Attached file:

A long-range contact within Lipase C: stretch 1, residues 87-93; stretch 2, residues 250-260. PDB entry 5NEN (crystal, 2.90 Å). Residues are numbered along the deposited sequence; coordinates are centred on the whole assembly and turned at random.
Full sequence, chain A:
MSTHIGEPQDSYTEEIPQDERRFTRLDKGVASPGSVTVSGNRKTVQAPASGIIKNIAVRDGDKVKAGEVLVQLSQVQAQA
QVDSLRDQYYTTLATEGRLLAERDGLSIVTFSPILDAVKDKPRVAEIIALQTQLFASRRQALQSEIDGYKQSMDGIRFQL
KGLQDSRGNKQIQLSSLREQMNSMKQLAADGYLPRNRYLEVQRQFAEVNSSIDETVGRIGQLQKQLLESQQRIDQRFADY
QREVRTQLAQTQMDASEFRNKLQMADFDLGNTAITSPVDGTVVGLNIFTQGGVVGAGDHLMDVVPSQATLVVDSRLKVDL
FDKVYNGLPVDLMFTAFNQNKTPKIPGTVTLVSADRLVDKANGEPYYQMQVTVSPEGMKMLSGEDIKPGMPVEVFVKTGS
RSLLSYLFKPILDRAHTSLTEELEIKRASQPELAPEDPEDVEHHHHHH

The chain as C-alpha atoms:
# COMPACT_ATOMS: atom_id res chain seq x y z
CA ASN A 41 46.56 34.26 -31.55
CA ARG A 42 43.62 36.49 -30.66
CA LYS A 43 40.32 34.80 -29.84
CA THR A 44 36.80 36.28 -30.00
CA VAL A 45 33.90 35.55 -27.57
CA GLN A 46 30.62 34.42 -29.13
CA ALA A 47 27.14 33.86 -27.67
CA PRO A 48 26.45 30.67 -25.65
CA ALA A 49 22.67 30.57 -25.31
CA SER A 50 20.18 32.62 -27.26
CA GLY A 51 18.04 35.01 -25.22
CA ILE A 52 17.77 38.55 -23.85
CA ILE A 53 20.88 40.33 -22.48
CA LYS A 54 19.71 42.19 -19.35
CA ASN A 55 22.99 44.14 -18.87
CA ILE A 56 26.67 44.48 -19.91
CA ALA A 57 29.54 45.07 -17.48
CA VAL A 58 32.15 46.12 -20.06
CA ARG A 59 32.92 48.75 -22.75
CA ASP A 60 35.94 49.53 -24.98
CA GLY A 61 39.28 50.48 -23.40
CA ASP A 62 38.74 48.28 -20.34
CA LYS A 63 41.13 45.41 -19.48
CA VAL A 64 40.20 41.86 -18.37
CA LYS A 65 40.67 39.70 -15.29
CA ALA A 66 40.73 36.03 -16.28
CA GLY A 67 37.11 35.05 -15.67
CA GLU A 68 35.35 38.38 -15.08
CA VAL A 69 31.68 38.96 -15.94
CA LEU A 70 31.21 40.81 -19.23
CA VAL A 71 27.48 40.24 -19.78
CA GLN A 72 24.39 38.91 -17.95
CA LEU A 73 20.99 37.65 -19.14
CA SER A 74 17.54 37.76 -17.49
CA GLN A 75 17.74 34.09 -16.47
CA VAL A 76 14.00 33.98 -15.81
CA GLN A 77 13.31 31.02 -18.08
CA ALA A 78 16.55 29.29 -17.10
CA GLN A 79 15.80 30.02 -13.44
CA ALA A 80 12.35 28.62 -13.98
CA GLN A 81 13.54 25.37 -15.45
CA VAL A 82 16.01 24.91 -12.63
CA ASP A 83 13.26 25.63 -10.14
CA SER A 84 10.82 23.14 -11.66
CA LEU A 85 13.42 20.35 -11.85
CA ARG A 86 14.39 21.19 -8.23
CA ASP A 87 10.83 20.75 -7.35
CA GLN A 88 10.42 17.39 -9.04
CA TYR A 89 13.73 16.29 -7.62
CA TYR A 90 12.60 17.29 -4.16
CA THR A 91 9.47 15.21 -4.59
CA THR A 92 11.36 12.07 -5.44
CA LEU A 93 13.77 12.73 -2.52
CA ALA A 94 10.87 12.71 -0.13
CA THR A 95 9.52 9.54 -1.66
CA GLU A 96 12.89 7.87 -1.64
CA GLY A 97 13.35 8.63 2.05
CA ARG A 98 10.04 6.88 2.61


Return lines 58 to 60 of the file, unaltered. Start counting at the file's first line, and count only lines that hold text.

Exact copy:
CA GLN A 88 10.42 17.39 -9.04
CA TYR A 89 13.73 16.29 -7.62
CA TYR A 90 12.60 17.29 -4.16